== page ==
Anyways, John Wiley always knew he would be a guide someday, and this young man Jeremy was starting up guide service in Tennessee, so he told him any time you need a hand with that, let him know. Jeremy was setting up his guide service around Reelfoot lake where he had some blinds set up on land that was grandfathered in. As luck would have it, Jeremy did indeed need some help one day—he had mixed up some epoxy to fix some old decoys and realized he had mixed too much. The epoxy was going to set before he had time to use it. He needed help to make quick use of the material, so he called John Wiley over to give him a hand and slather the epoxy on those decoys at pace. John came to his aid that night and they were able to use up almost all the epoxy, and then John kept coming to help almost every day after that.

From there John started fixing breakfasts in the duck blinds, and he was good with a duck call and with customers. Not only that, John was good with computers as well, so he started marketing the guide service on Craigslist and got the season booked in no time. By the second year he was working as full partner with Jeremy handling all Kentucky the customers. Eventually John bought the bones of the business from Jeremy and moved everything into Kentucky.

Now John Wiley is quite the entrepreneur, but don’t go thinking he’s got it all figured out through this guide service. By no means. John himself will tell you otherwise. His family has been in several businesses—hardware store, storage units, car wash, trailer park. He’s worked for his family in one way or another most of his life, amongst other jobs. According to John, he’s only only applied for one job ever and never been fired from or quit any of the jobs he has worked. At 16 he got on a drill, drilling wheat… “Strong back, weak mind”, he says, in explaining being a kid hired to do farm labor. He also got a job on a ferry boat as a deck hand, another story in itself—for another time perhaps.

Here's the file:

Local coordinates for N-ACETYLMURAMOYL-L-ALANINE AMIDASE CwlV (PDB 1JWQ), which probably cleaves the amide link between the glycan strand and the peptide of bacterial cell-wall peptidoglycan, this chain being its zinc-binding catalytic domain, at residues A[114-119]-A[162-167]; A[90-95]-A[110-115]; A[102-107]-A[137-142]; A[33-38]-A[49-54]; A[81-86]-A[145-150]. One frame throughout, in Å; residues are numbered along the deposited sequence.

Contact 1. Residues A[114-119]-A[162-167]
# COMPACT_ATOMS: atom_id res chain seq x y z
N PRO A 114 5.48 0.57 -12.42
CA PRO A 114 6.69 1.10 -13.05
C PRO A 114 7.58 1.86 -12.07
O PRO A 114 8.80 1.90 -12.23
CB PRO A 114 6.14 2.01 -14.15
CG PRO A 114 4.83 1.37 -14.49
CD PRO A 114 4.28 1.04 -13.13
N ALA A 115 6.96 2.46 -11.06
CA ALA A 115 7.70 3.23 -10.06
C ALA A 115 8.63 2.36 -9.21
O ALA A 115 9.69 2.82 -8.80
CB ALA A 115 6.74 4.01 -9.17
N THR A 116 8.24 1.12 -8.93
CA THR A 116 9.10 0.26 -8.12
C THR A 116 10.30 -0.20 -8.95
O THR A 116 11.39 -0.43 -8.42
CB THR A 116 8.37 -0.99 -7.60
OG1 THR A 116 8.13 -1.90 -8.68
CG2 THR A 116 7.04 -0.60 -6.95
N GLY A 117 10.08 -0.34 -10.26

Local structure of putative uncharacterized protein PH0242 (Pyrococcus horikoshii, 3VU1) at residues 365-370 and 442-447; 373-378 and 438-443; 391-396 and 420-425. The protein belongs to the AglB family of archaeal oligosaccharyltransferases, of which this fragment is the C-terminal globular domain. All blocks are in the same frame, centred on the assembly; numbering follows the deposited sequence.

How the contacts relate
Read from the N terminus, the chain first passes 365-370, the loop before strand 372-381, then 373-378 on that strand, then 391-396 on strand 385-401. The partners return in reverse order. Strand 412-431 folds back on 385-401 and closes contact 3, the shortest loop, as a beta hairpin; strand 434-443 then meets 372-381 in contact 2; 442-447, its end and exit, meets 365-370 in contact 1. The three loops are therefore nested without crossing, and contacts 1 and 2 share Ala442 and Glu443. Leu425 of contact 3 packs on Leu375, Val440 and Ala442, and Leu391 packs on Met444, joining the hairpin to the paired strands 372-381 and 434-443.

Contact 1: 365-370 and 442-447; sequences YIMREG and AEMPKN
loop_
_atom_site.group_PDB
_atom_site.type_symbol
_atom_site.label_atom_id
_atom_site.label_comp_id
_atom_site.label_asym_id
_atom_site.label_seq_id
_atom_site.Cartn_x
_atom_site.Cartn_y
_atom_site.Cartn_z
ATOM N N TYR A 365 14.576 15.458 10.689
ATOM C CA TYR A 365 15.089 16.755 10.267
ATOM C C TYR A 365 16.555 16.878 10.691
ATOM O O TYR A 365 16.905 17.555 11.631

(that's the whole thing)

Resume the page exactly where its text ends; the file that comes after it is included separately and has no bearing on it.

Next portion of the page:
John was told at a young age that if you want to own land you either need to be a doctor, lawyer, or Indian chief. This shaped his interest in politics and going in for work at a couple of attorneys’ offices, and while never becoming a lawyer himself, his skill at building relationships—and the right relationships, including with these lawyers—has led him to the leases he now has on land for his guide service. This, he hopes, will eventually lead to ownership. In addition to the farming, the ferry boat, the clerking, and of course the guiding, John Wiley also does catering for the local hot spot HUBB’s, which is often a job he goes to at 2pm right after leaving the duck blinds with his clients!

Duck season is an intense 60 days. John takes in about 6-8 people per visit, and as soon as one is out, the next is in. He wants to build a lodge and event center at his family farm property in Mayfield, but until then he houses his guests at his own home. From all accounts, it’s quite a show from before sun up to late in the day, sometimes with plumbing back ups to boot! But John Wiley is ready for all fit. He also encourages his customers to spent time in town, time and money that is! So the 2pm cut off time for being out of the blind is both to boost local tourism AND to give the ducks a rest—a bit of a conservation effort in this business as well. Now after duck season is over, John goes into a bit of a depression, as he searches for the word, he’s wanting to compare it to the postpartum depression a woman goes through after pregnancy… Obviously this is a very intense experience for John—but he’s never been through pregnancy, either. ; )